Converting the current pension plan for teachers and state employees to a defined contribution system could cost up to $15.9 billion over four decades, according to a new study.
And a replacement system likely would be more expensive for the state and school districts to operate if current levels of retiree benefits are maintained, according to the new study by the actuarial firm of Gabriel, Roeder, Smith & Co. It was presented to the Legislative Audit Committee Monday.
The 211-page report, one of three commissioned by a 2014 law, provides the first-ever detailed projections about the cost of converting the Public Employees’ Retirement Association and also gives new details about what it costs government employers to maintain current levels of retiree benefits as compared to other types of retirement plans.
The PERA system is primarily a defined-benefit plan, meaning retirees are paid monthly pensions based on years of work and an average of their three highest-salaried years. (PERA actually is called a “hybrid” plan because it also has a feature that allows people who leave the system before retirement to keep their contributions in PERA, earn interest on those and receive benefits when they do retire.)
Defined contribution plans are similar to 401(k) savings plans in that retirees receive benefits based on what they and their employers deposited into their plans, plus any investment earnings.
The PERA system’s pension obligations currently are only about 62 percent funded. The division that covers about more than 295,000 retired, active and inactive school employees is about 61 percent funded, while another division covering 30,000 Denver Public Schools members is 82 percent funded. Closing those gaps is expected to take 30 to 40 years in some cases.
That gap has sparked years of debate in the legislature, with many Republicans, worried about the unfunded liability, arguing that PERA should be converted to a defined contribution plan.
The problem is that vested PERA members and retirees have a legal right to current benefits so can’t be forced into a new system. “The state cannot eliminate the unfunded liability by moving new hires to an alternative plan, but must develop a plan to address the existing unfunded accrued liability,” the study concluded.
The Gabriel report provided the first estimates that have been made of what it would cost to switch PERA to a type of defined contribution plan. A scenario involving an accelerated pay-down of the unfunded liability from now through 2053 would cost $8.8 billion.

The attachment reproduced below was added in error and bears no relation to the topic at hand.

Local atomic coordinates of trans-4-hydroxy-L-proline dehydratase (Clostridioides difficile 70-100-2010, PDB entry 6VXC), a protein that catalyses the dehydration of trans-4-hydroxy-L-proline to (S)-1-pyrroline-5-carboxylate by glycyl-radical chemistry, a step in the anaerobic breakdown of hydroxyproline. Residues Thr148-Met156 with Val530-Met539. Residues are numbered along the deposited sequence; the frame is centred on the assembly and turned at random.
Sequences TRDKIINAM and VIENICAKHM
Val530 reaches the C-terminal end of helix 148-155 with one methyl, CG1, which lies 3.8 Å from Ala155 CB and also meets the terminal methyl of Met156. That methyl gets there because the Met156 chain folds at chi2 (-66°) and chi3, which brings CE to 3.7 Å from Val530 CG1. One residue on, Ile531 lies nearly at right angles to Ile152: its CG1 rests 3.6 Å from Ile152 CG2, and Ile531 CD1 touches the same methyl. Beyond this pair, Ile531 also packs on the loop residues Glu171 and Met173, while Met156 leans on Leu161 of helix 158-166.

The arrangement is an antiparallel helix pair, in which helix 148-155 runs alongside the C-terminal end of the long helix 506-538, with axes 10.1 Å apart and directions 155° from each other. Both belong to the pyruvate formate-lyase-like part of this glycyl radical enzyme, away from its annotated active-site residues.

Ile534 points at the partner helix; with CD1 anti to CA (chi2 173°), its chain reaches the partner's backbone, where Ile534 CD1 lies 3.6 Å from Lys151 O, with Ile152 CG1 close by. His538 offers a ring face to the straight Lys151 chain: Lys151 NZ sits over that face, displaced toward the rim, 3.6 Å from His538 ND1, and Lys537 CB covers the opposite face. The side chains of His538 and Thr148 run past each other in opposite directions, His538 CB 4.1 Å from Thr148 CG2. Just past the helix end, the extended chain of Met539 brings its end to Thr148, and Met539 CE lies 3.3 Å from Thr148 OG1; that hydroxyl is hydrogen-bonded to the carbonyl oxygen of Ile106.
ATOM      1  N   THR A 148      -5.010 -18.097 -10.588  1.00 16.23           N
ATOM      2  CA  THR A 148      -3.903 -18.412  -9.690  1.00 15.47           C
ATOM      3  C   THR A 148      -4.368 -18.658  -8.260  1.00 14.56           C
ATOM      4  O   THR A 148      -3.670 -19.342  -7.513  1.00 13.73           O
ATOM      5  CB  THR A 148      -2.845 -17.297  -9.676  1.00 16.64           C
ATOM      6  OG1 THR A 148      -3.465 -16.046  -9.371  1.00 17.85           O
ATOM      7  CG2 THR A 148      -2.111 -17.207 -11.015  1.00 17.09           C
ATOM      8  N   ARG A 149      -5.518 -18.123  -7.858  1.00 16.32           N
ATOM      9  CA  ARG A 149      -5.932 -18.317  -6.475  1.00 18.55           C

The study estimates it would cost $15.9 billion through 2053 if the pay-down wasn’t accelerated.
Another key aspect of the Gabriel study was a review of what it costs PERA employers to maintain the system’s current average retiree benefit, which provides an estimated 72 percent of preretirement salary for civil servants and teachers who enter the system at age 35 and work for 30 years. (PERA members are not eligible for Social Security.)
“This study found that the current PERA Hybrid Plan is more efficient and uses dollars more effectively than the other types of plans in use today,” the report concluded.
Leslie Thompson, the actuary who was the senior consultant on the project for Gabriel, told the committee, “There was no alternative plan that was as cost-effective at delivering the retirement benefit as PERA. … There is no alternative plan for which you could pay the same cost and get a higher benefit.”
Greg Smith, PERA executive director, said the Gabriel report “allows policymakers to see the efficiency of the plan we have in place. … What we learned from the report today is the most efficient way to address that is within the hybrid defined benefit plan.”
Smith said he believes the Gabriel study also demonstrates the advantages of PERA for employees such as teachers who leave the system after several years but allow their funds to remain within PERA to grow and be taken upon retirement.
“Our plan provides greater retirement security for even the short-term employee,” he said.
Some education reform groups have argued that pension systems like PERA don’t provide adequate incentives for young teachers (see story).
The PERA system was more than 100 percent funded as recently as the turn of the century, but its position has slipped because of legislative expansion of benefits and reduction of contributions early in the century. And stock markets drops in 2001 and 2008 damaged PERA’s investment portfolio.
The legislature raised employer contributions in the mid-2000s, and in 2010 lawmakers passed a comprehensive PERA overall that tightened benefits for new employees and reduced cost-of-living increases for retirees, among other changes.
Despite passage of that law, PERA has remained a popular target for Republican-sponsored bill in recent sessions, none of which have passed. The 2014 law that required the Gabriel study also commissioned a separate study of how to improve tracking of PERA’s financial health at intervals over the coming decades. (See this story for more details on the thinking behind the studies.)
And PERA is scheduled to issue a report at the end of the year on the impact of the 2010 reforms.
All of the studies will give the upcoming legislative session plenty of information to work with, although major pension charges may be unlikely, given that Democrats control the House and Republicans run the Senate and that 2016 is an election year.